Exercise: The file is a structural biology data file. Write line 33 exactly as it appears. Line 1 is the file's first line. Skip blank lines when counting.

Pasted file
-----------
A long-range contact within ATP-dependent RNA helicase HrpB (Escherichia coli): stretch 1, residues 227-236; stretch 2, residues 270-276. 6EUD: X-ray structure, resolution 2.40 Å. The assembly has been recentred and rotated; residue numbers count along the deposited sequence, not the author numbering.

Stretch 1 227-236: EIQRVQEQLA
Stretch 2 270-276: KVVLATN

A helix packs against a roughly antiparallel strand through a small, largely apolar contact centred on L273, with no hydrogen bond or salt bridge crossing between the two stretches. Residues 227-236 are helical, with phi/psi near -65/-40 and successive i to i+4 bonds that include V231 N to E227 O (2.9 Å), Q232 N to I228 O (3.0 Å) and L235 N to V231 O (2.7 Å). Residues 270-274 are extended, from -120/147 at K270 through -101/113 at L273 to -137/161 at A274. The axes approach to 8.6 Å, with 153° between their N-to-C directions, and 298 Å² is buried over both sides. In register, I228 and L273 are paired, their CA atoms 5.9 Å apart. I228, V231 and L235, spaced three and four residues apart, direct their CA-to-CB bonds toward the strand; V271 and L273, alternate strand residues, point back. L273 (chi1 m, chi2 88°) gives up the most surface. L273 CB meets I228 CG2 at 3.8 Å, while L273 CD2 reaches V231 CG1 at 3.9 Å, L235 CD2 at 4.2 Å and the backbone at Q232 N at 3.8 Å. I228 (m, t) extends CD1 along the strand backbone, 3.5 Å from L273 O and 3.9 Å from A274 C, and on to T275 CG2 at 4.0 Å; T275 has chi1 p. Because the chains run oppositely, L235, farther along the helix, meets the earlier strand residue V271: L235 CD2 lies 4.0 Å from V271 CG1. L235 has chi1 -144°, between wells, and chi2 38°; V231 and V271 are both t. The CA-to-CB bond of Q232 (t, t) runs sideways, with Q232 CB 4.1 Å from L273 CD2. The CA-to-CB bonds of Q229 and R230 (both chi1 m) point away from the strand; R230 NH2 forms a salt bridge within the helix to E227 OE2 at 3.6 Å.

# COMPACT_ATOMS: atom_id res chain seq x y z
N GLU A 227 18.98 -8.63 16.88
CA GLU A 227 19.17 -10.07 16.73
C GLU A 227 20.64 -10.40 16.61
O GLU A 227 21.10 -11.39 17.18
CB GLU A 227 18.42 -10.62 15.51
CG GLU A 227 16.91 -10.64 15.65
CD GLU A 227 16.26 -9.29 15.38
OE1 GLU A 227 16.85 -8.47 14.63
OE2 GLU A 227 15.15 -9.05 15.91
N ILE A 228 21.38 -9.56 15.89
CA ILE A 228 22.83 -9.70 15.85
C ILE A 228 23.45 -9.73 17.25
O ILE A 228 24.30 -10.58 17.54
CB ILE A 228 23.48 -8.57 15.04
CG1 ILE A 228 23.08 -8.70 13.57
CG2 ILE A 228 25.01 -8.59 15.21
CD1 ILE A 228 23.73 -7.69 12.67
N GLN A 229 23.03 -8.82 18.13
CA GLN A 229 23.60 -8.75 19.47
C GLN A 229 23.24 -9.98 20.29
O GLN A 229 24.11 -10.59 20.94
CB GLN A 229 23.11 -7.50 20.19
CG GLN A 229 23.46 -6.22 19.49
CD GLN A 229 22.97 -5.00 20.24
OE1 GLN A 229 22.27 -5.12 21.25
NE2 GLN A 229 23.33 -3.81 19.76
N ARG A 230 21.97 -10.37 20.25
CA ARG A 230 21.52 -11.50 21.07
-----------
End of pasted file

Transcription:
CA ARG A 230 21.52 -11.50 21.07